Several governing specifications exist for a wide variety of industrial steel flanges, and each have their own suitability for our customers’ applications. Here at Texas Flange, our most popular product lines include ASME/ANSI flanges, API flanges, AWWA flanges, and DIN flanges. Lets dive a bit deeper below.
ANSI/ASME flanges – B16.5 and B16.47
The current ANSI/ASME flange specifications of B16.5 and B16.47 trace their roots to the old B16.1 specification from decades past, which consisted primarily of cast iron. This specification in turn was developed from the original AESC/ASA committee B16 in the 1920s. These modern specifications are the result of countless hours of engineering and design to form a standard which could be utilized worldwide. Our most commonly requested flange specification, ANSI/ASME flanges continue to be the most widely used type of steel flange across various industries. The pressure vessel and fabrication sectors use these in abundance in their pressurized applications to retain and transport air, water, and a variety of other chemicals. Often found in refineries, ANSI/ASME flanges are a critical component in their infrastructure, and are primarily used to connect piping, valves, and other fittings which compose the bulk of a piping assembly. The 150# class of steel flanges is the most popular for low pressure and vacuum applications, as the design has proven to be effective in applications which require an occasional fluctuation in the temperature and pressure of the environment.
API flanges – 6B and 6BX
A standard developed for the American Petroleum Institute, the API 6A specification shares many characteristics with ANSI/ASME flanges. They are dimensionally similar, however their minimal design requirements for operating pressure begin in the 2000# class, which is derived from the ASME/ANSI 600# class. Certain jobs require the use of pressure classes as high as the 6BX 25000#, though this is much less common than the typical 6B range of 5000# and below. All API flanges require ring type joint facings with the proper gaskets for optimal integrity of their application. This higher-pressure base requirement is due to their overwhelmingly popular use in petrochemical / oilfield applications of a volatile nature. Upstream assemblies with API flanges consist of wellheads, drilling equipment, and much more. The downstream sectors of refinery and processing also require these flanges for the development of crude oil into products for the everyday consumer.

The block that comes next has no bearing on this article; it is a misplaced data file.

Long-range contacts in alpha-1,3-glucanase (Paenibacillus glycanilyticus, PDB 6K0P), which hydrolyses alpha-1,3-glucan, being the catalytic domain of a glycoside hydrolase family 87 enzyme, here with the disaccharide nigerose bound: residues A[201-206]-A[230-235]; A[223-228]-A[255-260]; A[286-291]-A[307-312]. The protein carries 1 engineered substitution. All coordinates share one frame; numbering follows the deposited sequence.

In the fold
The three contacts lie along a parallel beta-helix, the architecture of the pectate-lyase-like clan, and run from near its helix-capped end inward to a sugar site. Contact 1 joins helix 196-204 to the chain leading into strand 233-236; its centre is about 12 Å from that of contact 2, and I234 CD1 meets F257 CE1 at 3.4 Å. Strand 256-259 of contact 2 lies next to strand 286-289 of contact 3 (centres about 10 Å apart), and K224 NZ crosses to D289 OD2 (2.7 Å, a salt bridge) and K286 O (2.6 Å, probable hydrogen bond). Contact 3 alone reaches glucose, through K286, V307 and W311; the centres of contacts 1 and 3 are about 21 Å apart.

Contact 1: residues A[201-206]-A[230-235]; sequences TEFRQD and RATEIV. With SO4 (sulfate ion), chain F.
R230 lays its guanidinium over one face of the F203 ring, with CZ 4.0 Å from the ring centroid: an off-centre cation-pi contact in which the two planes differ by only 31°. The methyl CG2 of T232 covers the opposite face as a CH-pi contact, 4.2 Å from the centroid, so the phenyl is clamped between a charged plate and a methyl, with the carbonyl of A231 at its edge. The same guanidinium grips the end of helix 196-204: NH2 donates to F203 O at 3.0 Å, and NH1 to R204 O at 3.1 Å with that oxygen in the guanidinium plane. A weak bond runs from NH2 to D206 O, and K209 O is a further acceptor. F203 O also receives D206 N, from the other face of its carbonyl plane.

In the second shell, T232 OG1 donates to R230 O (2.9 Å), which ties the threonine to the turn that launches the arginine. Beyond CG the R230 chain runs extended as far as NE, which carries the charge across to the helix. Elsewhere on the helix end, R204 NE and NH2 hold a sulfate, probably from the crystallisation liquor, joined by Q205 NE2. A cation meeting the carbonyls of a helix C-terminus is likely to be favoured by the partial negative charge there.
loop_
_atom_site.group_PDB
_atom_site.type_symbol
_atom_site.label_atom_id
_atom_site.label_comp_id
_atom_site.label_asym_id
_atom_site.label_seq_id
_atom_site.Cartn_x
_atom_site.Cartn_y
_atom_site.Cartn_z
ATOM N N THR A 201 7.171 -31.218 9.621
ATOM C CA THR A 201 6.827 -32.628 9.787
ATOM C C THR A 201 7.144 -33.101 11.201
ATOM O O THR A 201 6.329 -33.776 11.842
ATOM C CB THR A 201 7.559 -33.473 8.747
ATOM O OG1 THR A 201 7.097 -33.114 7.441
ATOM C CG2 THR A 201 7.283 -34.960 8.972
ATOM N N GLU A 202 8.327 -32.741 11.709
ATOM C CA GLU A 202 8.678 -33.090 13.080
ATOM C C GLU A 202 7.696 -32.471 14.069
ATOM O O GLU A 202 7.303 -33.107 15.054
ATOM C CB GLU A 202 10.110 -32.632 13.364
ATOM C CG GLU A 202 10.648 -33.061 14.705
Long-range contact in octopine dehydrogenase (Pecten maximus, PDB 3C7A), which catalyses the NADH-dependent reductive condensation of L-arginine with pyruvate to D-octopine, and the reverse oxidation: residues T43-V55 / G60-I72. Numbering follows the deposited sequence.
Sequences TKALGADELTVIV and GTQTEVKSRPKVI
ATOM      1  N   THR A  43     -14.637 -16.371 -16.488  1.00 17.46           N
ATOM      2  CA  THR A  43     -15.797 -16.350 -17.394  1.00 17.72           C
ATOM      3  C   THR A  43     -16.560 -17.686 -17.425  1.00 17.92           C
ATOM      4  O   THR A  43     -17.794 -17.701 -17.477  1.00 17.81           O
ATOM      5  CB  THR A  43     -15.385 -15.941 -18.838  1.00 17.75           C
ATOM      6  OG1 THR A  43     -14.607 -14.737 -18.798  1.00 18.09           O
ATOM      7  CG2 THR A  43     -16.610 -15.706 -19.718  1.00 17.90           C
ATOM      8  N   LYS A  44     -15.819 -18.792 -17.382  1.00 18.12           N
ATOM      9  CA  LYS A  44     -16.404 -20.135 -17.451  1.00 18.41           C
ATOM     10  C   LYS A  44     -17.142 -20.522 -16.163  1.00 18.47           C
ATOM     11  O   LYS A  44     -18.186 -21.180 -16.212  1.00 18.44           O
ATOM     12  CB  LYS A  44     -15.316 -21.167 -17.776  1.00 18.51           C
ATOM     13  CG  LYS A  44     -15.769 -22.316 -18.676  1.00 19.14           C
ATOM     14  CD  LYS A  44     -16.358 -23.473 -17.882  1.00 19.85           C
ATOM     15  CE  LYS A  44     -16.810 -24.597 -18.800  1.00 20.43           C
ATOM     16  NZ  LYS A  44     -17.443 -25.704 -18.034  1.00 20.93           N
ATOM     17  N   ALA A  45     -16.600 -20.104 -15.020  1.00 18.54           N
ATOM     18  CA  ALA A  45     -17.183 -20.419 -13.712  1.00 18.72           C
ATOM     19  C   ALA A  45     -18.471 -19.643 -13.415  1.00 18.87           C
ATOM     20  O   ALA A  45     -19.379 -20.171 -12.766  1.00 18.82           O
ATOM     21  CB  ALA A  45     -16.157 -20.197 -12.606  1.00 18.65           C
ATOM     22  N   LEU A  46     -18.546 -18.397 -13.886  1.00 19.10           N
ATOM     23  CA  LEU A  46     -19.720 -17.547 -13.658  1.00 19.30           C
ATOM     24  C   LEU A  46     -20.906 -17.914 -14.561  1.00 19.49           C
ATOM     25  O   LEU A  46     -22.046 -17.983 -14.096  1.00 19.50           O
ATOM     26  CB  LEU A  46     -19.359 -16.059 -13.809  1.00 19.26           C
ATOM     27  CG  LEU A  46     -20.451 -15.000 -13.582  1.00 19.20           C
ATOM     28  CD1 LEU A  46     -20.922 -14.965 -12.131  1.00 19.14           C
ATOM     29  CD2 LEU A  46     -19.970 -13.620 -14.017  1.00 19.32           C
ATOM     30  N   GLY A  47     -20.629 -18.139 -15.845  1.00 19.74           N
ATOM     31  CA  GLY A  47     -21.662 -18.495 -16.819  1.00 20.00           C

AWWA flanges – C207
A specification designed for generally lower pressure applications (300 psi or less), American Water Works Association flanges are the exact opposite of the API flanges and can be found in a variety of assemblies in which temperature is ambient and media is not corrosive. In most cases, this is simply for the transportation of well water and waste water. AWWA C207 steel flanges are usually of a mild carbon steel or stainless variant and are most often either of the ring slip on or blind disc style. Due to their intended design, they do not have ring joint or raised faces, and are typically sealed with rubber gaskets. Due to their cost and weight compared to other flange types, they are also becoming more popular with project work for structural steel types which require mating or filling a gap between existing flanges.
Across the pond, you will find the Deutsches Institute fur Normung (DIN) flange specification, consisting of a variety of European styles which have been unified into one code for the purpose of commonality. Although much less common than ANSI/ASME steel flanges in the United States, many of our international customers request flanges to these specifications for a variety of applications such as imported steel vessels, cargo ships, and other infrastructure which may consist of metric pipes/valves and European designed equipment. The subset flanges under the DIN standard consist of the same style of flanges in the United States, including the most commonly used slip on flanges, weld neck, flanges, and blind flanges. Adapter flanges can be custom made to end user requirements for the mating of American flanges to international ones, however we find it is a much more common and easy solution to provide DIN flanges to mate to existing equipment.